What do you get a dying person for Christmas?

Every year, Reneé Smith’s family draws names for their Christmas gift exchange. It just so happened that in 2012, it was Reneé’s turn to buy a gift for her sister-in-law Patti.

Patti was battling a recurrence of breast cancer that had spread to her bones and liver. Christmas would be different for everyone that year.

“The news was devastating for all of us,” recalled Reneé.

Patti’s loving and generous spirit was evident in her family relationships. She was a wonderful mom and aunt to her nieces and nephews, and a former preschool teacher who loved children. But she was also an introvert—a quiet person who struggled to come to terms with the fact she was dying.

“She was terrified of dying and leaving her kids and her husband,” said Reneé.

Reneé Smith (right) and her mom, Rosalie Miller (left) surrounded Patti with love and support during chemotherapy treatments.
Reneé Smith (right) and her mom, Rosalie Miller (left) surrounded Patti with love and support during chemotherapy treatments.

Reneé felt led to help Patti, but their personalities where so different, and she felt unsure of how best to help. She started by just showing up. They lived three hours apart, but Reneé made the trek to Ridgefield, Wash., from her home in Gig Harbor every other weekend to help take care of Patti.

Over time, Reneé’s calling became clearer through three words she constantly felt impressed on her heart: “Love her extravagantly.” With each chemo visit, the bond between the sisters-in-law grew. Eventually, Patti allowed Reneé to bathe her and care for her in intimate ways.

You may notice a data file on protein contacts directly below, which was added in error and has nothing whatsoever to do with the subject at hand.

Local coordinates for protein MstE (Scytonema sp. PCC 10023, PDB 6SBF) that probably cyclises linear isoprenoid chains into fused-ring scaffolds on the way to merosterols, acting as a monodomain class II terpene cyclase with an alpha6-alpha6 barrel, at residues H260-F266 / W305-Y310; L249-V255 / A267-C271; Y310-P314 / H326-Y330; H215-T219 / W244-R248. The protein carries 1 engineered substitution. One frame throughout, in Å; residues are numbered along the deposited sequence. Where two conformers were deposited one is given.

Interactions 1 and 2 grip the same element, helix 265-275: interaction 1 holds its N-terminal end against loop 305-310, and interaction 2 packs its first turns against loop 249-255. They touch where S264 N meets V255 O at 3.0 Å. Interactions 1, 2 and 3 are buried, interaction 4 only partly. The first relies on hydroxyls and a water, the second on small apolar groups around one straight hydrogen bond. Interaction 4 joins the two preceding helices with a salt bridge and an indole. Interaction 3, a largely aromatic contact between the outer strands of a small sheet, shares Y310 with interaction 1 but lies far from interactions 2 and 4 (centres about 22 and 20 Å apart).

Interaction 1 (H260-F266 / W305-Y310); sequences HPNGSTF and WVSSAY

Reneé started a Facebook page called “Pray for Patti Peace” (Patti’s last name is Peace) where friends and loved ones could stay updated on Patti’s condition. The group had about 100 members who posted regular messages for Patti. It became a great source of encouragement during the dark days of cancer treatment.

As Christmas drew near, Reneé often thought about Patti’s gift. “What do you get a dying person for Christmas?” she wondered.

One day, they were out shopping, surrounded by Christmas displays. They stopped at a table stacked with toys and Patti said to Reneé, “I don’t want any presents this year. I’d rather just help kids.”

That moment, Reneé had an idea. Rather than trying to find a gift that Patti wouldn’t be able to use, Reneé decided to fulfill her sister-in-law’s wish to help children.

World Concern’s Global Gift Guide had arrived in the mail and Reneé scoured it for ideas. “I got so excited. I was seeing all these gifts to help children get an education and animals to help them earn income and feed themselves. I knew this would bless Patti’s heart,” she said.

Reneé and her husband had a set budget for gifts. “Then I thought, wouldn’t it be neat if I had a whole lot more money? What if Patti could help a whole village? It dawned on me that she had all these Facebook followers on her page,” said Reneé.

Not wanting to spoil the surprise by posting on the page, Reneé emailed everyone she had addresses for and asked if they wanted to participate. Within a few days, Reneé had received almost $500 for Patti’s gift.

“It was just amazing to me. Even people who didn’t know Patti, had not ever met her, wanted to show love to her in this way and let them know they cared,” said Reneé. “I’m a church secretary and people would walk in the door and say, ‘Here’s $20 for Patti’s animals,’ or message me saying, ‘I’m mailing in a check.’”

Reneé was able to give 40 chickens, 24 ducks, two goats, and two pigs (all with vaccinations, feed, and supplies) in Patti’s name to help children living in places like rural Kenya, Myanmar, and Haiti.

She could hardly wait for Christmas. Reneé bought stuffed animals to symbolize each gift, and put a tag on each one with a note describing the impact of her gift, “In the name of Patti Peace, a child will receive ducklings, which will provide income and nutrition for years to come.”